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Brand brilliance shines through

News, 15 April 2015

NEW YORK: Activision, Divvy, Kind and Always have been named as the winners of the 2015 Brand Brilliance Awards.

The Brand Brilliance Awards, organised by the Brand Activation Association (BAA), itself a division of the Association of National Advertisers (ANA), recognize the most influential and dynamic brand marketers across four categories: Brand Activation, Industry Impact, Legacy and Creativity.

Activision took the top spot in the Brand Activation category for its innovative, multi-year support for its Call of Duty video game.

In the past, particular Activision campaigns have been recognised, with, for example, the one that launched 'Call of Duty: Modern Warfare 3' winning a Grand Effie in 2013. This sought to engage both existing hardcore gamers and an older audience of lighter gamers who wouldn't typically see Call of Duty as a game for them.

The Game Changer Award went to Divvy/Motivate for its bike sharing business model. Divvy is Chicago's bike sharing program owned by the city's Department of Transportation – with 3,000 bikes and 300 stations – and operated by Motivate, a firm with a track record in such schemes across the US.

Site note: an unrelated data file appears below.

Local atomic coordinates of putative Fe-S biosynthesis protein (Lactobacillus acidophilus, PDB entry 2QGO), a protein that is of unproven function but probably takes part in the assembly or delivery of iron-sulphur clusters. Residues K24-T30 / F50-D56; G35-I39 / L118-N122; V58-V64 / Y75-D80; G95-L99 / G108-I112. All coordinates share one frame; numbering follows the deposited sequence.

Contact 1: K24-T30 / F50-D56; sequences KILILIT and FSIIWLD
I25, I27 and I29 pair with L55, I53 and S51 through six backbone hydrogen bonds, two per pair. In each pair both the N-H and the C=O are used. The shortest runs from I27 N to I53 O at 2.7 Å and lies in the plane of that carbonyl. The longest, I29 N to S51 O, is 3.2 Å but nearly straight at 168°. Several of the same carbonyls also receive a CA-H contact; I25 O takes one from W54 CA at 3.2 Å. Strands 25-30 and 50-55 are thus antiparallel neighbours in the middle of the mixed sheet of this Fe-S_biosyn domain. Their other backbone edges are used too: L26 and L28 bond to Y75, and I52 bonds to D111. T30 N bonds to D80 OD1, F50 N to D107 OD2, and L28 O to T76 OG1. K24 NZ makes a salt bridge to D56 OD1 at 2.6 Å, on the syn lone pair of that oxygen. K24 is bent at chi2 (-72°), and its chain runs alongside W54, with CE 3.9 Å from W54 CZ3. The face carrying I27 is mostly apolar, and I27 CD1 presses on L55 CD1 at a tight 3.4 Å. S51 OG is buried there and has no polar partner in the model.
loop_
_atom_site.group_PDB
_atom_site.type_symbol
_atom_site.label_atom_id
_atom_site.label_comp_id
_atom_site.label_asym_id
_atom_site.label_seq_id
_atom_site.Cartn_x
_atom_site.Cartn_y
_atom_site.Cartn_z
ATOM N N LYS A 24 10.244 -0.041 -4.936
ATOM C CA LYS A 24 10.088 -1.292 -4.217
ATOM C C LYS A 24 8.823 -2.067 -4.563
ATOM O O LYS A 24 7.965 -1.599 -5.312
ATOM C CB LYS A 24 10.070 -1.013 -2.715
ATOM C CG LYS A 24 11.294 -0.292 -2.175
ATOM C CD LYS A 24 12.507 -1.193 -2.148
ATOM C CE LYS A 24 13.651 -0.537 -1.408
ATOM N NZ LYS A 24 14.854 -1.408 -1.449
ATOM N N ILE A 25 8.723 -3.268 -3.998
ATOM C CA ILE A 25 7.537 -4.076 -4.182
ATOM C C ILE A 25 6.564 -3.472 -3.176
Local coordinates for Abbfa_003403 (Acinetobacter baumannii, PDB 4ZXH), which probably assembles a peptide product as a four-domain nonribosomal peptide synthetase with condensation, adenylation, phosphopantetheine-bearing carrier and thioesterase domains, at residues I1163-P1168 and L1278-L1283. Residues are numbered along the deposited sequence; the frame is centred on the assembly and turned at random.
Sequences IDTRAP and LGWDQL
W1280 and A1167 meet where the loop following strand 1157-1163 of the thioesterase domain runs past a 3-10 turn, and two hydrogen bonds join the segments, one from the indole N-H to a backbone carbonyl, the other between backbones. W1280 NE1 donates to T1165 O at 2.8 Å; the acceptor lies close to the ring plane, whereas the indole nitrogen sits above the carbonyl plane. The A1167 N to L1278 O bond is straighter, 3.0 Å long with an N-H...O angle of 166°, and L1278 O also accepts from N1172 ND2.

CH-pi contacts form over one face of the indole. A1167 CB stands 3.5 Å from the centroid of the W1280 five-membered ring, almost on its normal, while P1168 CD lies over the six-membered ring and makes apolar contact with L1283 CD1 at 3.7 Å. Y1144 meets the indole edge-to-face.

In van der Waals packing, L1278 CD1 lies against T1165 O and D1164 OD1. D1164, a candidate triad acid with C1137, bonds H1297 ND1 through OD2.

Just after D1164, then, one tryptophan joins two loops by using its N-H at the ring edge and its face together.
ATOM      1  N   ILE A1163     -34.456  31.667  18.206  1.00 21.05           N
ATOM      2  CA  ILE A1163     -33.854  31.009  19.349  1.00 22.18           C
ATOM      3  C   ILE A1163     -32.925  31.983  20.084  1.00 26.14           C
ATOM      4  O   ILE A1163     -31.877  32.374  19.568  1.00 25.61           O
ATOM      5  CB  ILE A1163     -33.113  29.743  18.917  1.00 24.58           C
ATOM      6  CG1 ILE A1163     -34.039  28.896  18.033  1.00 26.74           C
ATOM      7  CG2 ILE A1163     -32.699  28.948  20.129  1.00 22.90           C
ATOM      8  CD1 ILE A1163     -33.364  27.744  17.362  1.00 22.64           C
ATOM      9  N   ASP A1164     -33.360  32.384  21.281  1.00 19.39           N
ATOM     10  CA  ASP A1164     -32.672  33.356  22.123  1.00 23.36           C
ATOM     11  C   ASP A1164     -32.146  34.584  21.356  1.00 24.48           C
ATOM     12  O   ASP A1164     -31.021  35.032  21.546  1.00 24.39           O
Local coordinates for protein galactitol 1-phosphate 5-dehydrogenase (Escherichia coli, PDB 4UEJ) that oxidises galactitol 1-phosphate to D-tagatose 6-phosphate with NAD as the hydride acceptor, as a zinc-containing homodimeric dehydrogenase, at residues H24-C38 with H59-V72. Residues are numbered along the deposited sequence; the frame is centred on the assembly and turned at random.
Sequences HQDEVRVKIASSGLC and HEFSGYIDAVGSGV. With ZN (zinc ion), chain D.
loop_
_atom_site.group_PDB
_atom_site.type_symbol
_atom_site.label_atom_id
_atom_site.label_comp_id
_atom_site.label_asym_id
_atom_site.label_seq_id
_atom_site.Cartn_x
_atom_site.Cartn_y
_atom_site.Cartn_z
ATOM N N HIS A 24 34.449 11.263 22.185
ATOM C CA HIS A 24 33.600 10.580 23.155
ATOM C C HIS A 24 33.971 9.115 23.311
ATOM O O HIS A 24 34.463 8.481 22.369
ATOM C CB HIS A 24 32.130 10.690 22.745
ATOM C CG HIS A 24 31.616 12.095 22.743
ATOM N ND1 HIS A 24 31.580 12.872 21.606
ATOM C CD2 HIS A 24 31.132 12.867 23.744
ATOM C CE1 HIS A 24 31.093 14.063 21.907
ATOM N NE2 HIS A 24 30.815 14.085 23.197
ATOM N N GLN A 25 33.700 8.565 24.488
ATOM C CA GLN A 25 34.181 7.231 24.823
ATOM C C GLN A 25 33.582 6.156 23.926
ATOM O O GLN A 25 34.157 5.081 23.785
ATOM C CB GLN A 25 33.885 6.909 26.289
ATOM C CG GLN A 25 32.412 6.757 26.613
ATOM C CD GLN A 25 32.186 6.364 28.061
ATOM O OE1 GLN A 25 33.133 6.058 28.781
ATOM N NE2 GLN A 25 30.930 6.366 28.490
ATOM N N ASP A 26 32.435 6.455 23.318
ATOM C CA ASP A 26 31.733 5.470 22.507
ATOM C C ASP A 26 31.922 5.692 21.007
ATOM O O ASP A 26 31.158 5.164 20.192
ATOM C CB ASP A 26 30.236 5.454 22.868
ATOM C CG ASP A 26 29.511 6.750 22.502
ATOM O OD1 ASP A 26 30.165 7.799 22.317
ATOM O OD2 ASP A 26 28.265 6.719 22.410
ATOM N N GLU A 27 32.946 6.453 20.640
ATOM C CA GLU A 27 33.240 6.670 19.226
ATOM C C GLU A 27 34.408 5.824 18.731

KIND Snacks picked up the Hero Brand award for its efforts making the world a better place while simultaneously building the legacy of the brand.

Its KIND Movement has been running for some years now, beginning as a way of encouraging individuals to surprise others with unexpected acts of kindness and progressing to a community of like-minded people invited to carry out specific KINDING missions.

The Inspiration Award was taken by Always, the Procter & Gamble feminine hygiene brand, for its Like a Girl programming.

This shifted the traditional approach to such products – featuring scientific demonstrations or idealised imagery – to address the loss in confidence girls often feel when going through puberty. Core messaging, based around the tagline "Like a Girl", aimed to reframe how people used this expression, making it a term of empowerment.

Data sourced from ANA; additional content by Warc staff